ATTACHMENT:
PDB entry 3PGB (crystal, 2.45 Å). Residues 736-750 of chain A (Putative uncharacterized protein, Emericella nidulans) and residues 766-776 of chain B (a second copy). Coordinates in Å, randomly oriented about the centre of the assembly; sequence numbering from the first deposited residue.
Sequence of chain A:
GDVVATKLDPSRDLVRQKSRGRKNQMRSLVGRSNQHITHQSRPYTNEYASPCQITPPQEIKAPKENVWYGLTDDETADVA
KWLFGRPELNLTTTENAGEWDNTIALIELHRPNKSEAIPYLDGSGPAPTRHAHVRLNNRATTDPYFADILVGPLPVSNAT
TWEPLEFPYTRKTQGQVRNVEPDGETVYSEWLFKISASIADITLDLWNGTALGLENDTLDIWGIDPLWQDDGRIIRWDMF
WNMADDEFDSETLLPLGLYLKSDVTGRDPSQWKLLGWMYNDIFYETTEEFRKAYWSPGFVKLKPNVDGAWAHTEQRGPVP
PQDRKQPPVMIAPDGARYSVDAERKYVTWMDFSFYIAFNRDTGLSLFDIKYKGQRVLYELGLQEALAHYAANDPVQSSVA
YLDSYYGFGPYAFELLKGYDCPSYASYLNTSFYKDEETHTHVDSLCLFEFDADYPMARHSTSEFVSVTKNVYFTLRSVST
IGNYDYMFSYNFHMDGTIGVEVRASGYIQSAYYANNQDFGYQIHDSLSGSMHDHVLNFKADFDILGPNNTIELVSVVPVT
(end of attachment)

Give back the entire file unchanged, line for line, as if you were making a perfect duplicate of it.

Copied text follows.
PDB entry 3PGB (crystal, 2.45 Å). Residues 736-750 of chain A (Putative uncharacterized protein, Emericella nidulans) and residues 766-776 of chain B (a second copy). Coordinates in Å, randomly oriented about the centre of the assembly; sequence numbering from the first deposited residue.
Sequence of chain A:
GDVVATKLDPSRDLVRQKSRGRKNQMRSLVGRSNQHITHQSRPYTNEYASPCQITPPQEIKAPKENVWYGLTDDETADVA
KWLFGRPELNLTTTENAGEWDNTIALIELHRPNKSEAIPYLDGSGPAPTRHAHVRLNNRATTDPYFADILVGPLPVSNAT
TWEPLEFPYTRKTQGQVRNVEPDGETVYSEWLFKISASIADITLDLWNGTALGLENDTLDIWGIDPLWQDDGRIIRWDMF
WNMADDEFDSETLLPLGLYLKSDVTGRDPSQWKLLGWMYNDIFYETTEEFRKAYWSPGFVKLKPNVDGAWAHTEQRGPVP
PQDRKQPPVMIAPDGARYSVDAERKYVTWMDFSFYIAFNRDTGLSLFDIKYKGQRVLYELGLQEALAHYAANDPVQSSVA
YLDSYYGFGPYAFELLKGYDCPSYASYLNTSFYKDEETHTHVDSLCLFEFDADYPMARHSTSEFVSVTKNVYFTLRSVST
IGNYDYMFSYNFHMDGTIGVEVRASGYIQSAYYANNQDFGYQIHDSLSGSMHDHVLNFKADFDILGPNNTIELVSVVPVT